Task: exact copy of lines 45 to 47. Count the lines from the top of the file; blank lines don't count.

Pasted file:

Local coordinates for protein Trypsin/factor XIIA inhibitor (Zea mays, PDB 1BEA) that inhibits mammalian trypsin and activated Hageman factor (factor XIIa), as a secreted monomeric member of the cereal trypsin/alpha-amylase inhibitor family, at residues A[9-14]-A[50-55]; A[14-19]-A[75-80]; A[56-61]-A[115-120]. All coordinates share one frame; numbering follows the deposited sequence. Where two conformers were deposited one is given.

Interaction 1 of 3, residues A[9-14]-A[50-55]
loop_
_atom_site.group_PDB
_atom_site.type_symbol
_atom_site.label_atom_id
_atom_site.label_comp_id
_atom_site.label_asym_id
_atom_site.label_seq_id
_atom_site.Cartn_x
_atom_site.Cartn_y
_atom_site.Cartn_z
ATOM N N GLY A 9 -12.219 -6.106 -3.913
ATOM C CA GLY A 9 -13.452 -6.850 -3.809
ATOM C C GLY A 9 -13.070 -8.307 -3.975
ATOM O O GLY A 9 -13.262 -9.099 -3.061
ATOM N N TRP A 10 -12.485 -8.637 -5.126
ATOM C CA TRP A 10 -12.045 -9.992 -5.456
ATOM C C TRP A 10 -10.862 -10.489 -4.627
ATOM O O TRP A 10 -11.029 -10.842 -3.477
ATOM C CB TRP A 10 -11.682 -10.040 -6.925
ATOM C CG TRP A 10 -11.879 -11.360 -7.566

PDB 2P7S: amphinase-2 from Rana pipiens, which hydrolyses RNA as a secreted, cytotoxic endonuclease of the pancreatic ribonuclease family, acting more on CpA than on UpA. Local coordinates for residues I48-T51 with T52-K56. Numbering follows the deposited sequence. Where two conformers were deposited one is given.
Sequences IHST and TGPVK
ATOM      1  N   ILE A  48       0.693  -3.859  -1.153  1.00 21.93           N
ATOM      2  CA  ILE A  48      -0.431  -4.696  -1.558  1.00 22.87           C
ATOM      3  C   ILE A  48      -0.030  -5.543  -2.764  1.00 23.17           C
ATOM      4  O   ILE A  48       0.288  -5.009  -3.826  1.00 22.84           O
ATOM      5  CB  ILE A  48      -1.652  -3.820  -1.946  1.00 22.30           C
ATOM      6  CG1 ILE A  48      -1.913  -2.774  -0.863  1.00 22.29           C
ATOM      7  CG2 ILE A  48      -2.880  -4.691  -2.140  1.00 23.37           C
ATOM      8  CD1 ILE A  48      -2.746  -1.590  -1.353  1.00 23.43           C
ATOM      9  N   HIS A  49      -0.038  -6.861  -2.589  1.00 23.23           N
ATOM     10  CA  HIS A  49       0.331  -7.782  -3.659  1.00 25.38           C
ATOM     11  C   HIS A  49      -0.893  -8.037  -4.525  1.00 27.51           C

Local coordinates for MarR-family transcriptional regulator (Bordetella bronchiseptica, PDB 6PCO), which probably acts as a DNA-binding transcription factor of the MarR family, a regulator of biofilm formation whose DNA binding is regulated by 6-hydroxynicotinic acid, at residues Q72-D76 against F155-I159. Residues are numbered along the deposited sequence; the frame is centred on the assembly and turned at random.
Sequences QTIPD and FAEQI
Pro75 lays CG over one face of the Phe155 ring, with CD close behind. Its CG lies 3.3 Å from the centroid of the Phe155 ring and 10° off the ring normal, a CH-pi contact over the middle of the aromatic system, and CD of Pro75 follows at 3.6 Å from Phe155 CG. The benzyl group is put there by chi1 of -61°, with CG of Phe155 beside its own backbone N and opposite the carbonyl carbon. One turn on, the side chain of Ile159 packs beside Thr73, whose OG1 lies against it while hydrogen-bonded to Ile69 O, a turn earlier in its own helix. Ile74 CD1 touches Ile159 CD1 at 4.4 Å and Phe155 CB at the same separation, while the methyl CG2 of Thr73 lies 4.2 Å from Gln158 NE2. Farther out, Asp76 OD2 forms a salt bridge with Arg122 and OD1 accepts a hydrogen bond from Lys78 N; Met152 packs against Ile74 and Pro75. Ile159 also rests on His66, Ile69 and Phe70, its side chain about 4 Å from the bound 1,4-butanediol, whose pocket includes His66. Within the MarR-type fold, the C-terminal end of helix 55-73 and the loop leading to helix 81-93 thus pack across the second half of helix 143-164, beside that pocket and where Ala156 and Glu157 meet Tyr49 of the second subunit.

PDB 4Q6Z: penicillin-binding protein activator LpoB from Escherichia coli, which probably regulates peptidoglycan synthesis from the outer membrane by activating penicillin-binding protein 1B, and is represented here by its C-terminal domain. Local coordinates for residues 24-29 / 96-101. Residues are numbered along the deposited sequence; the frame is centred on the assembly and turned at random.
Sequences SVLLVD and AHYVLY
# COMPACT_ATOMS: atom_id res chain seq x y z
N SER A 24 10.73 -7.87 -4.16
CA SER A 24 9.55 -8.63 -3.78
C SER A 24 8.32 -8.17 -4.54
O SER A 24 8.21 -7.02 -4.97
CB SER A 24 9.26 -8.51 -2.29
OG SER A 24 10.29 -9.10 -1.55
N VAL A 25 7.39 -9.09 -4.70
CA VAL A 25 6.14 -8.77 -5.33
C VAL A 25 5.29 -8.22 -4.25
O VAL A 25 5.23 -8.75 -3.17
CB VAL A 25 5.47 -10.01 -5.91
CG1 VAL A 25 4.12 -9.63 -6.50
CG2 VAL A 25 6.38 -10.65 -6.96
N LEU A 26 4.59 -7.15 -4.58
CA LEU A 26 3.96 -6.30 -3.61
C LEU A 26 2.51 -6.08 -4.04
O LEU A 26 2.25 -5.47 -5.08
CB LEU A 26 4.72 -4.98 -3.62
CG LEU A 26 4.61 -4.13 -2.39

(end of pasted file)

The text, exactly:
O SER A 24 8.21 -7.02 -4.97
CB SER A 24 9.26 -8.51 -2.29
OG SER A 24 10.29 -9.10 -1.55